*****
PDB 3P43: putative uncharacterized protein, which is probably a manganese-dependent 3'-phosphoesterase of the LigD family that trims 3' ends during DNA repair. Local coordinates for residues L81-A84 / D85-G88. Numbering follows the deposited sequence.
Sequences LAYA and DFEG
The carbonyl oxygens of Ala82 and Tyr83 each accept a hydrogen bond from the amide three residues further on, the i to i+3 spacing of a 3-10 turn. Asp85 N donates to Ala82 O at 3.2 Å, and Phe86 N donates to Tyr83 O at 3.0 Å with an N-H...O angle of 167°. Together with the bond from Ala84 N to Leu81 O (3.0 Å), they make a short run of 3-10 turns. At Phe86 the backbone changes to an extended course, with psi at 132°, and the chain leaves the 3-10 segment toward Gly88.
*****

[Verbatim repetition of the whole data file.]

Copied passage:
PDB 3P43: putative uncharacterized protein, which is probably a manganese-dependent 3'-phosphoesterase of the LigD family that trims 3' ends during DNA repair. Local coordinates for residues L81-A84 / D85-G88. Numbering follows the deposited sequence.
Sequences LAYA and DFEG
The carbonyl oxygens of Ala82 and Tyr83 each accept a hydrogen bond from the amide three residues further on, the i to i+3 spacing of a 3-10 turn. Asp85 N donates to Ala82 O at 3.2 Å, and Phe86 N donates to Tyr83 O at 3.0 Å with an N-H...O angle of 167°. Together with the bond from Ala84 N to Leu81 O (3.0 Å), they make a short run of 3-10 turns. At Phe86 the backbone changes to an extended course, with psi at 132°, and the chain leaves the 3-10 segment toward Gly88.